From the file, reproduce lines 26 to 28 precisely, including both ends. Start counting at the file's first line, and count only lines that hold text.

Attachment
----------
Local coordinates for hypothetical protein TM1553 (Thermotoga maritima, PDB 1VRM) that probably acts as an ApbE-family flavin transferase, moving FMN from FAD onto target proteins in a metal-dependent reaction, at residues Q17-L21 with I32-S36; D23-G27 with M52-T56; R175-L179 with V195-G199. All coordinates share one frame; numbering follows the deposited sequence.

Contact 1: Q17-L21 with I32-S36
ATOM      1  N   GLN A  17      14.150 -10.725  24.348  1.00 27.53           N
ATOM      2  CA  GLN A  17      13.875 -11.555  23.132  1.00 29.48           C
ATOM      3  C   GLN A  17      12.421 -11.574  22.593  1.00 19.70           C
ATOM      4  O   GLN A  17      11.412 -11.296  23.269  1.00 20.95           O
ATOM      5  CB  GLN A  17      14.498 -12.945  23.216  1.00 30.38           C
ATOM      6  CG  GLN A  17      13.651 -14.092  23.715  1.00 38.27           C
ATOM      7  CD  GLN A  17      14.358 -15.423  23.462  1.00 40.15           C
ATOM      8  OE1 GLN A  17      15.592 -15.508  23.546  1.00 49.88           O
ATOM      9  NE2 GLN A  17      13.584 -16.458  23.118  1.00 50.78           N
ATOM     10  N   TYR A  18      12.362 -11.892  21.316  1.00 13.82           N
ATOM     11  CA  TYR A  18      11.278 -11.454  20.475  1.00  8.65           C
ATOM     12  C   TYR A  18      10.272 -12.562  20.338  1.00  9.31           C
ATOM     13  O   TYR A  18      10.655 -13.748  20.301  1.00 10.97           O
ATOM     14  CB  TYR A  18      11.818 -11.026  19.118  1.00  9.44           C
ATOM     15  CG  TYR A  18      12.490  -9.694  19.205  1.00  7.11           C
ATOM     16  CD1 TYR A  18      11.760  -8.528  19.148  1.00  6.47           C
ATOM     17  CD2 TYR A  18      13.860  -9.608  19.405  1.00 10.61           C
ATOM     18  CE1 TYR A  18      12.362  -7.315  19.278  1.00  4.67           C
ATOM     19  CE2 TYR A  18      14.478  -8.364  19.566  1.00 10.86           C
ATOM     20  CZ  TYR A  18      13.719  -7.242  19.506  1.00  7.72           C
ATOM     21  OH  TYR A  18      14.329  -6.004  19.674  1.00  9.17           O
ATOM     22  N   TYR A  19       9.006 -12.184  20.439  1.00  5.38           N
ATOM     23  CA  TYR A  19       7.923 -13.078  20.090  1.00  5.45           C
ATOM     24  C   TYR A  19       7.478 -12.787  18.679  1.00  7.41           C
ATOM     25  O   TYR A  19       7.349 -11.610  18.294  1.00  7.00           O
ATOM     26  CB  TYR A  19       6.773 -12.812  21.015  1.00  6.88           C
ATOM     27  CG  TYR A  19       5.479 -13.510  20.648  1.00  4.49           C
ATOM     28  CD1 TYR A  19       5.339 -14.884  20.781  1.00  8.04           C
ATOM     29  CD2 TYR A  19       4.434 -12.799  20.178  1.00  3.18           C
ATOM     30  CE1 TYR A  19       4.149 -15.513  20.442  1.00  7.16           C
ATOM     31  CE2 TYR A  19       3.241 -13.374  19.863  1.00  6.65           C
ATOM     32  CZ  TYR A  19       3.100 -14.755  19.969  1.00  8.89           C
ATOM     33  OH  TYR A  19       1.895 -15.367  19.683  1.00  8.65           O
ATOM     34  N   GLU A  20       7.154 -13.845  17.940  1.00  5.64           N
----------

ATOM     24  C   TYR A  19       7.478 -12.787  18.679  1.00  7.41           C
ATOM     25  O   TYR A  19       7.349 -11.610  18.294  1.00  7.00           O
ATOM     26  CB  TYR A  19       6.773 -12.812  21.015  1.00  6.88           C